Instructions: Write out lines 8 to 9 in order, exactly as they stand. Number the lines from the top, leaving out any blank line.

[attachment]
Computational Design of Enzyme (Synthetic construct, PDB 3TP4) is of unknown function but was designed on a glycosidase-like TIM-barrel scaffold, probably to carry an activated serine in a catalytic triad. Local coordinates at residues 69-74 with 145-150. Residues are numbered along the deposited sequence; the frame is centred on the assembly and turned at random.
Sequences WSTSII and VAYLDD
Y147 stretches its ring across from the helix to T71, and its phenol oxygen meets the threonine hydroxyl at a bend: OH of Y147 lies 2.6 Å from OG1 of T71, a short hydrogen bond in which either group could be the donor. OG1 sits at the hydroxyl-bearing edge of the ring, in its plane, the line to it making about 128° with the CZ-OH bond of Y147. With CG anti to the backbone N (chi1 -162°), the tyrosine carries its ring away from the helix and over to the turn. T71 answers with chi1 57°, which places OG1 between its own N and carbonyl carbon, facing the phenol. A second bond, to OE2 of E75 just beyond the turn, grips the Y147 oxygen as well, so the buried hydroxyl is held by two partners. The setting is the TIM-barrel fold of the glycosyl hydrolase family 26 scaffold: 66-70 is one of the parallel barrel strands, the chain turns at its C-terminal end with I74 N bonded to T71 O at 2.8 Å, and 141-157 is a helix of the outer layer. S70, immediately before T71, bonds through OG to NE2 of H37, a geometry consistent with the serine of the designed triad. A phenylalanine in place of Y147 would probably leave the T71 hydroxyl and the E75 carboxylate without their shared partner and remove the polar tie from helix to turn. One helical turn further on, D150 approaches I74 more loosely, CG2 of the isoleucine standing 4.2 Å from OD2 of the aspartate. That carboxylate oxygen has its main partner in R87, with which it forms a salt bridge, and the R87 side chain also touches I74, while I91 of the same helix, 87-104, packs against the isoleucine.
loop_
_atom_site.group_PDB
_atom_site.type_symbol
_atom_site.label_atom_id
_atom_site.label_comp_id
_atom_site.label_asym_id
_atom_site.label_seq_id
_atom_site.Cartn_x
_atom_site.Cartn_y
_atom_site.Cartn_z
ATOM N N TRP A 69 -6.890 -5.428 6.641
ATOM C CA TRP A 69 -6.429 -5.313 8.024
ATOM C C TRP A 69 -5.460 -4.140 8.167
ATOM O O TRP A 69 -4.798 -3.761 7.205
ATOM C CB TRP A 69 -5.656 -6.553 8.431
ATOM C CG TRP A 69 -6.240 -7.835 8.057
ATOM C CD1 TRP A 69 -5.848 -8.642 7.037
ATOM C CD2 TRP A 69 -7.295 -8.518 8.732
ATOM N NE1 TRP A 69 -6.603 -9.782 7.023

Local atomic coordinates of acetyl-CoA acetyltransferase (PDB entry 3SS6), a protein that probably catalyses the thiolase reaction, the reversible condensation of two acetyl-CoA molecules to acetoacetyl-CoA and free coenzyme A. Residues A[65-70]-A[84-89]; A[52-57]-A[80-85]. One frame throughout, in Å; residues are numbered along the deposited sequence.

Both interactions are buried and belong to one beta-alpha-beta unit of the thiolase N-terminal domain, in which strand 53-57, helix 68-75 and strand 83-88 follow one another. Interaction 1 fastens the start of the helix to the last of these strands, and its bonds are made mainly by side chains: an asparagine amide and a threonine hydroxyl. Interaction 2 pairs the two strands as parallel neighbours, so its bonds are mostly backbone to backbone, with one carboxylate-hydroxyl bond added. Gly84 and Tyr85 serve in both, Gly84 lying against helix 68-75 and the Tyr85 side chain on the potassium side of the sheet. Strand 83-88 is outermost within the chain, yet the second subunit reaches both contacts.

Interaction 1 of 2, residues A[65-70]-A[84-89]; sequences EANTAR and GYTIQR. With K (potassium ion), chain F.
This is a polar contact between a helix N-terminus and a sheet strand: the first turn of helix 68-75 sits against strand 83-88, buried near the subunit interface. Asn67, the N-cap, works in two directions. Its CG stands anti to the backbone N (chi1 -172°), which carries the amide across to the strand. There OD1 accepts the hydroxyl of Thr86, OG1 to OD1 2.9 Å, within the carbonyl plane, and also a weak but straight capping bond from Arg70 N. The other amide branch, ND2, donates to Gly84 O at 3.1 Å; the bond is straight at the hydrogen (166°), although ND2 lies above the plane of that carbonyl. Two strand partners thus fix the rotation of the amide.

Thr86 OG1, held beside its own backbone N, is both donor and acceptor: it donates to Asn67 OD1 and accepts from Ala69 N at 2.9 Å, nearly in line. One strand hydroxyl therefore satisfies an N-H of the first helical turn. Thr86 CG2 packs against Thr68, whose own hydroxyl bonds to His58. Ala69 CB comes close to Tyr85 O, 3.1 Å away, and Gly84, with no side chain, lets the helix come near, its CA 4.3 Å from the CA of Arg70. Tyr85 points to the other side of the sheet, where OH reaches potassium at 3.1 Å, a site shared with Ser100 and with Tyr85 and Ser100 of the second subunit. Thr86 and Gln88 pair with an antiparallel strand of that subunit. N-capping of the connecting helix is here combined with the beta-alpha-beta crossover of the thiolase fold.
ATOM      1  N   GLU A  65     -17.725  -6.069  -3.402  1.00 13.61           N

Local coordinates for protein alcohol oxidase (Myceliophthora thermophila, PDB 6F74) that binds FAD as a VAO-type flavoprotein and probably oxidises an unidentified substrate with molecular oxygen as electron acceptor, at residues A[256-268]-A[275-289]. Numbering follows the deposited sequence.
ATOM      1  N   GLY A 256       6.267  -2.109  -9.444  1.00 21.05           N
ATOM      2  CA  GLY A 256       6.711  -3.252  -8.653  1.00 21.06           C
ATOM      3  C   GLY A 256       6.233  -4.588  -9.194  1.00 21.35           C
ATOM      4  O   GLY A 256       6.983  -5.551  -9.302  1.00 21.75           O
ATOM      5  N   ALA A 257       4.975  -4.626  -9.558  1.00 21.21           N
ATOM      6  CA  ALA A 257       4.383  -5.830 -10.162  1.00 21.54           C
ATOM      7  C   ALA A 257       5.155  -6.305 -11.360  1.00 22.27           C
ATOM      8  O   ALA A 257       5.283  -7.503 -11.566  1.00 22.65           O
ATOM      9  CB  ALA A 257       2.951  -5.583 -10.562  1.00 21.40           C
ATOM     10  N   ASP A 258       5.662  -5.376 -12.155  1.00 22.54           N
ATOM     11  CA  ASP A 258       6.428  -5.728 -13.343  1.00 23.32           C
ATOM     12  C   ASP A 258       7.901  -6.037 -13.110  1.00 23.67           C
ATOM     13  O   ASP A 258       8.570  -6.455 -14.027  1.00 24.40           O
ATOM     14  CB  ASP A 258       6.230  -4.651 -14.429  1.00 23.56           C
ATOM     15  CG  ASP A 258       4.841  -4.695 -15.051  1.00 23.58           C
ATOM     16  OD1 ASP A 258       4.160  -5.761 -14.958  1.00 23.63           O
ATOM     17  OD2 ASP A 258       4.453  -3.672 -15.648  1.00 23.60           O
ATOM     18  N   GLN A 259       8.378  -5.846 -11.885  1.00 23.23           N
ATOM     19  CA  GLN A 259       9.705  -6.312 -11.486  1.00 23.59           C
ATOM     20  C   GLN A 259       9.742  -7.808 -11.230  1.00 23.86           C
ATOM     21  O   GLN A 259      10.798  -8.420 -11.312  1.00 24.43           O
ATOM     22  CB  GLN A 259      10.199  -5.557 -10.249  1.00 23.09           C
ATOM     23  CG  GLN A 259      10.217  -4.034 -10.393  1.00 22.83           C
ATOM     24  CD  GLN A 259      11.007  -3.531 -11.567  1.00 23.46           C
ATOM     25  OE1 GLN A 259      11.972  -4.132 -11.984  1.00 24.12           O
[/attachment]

_atom_site.label_comp_id
_atom_site.label_asym_id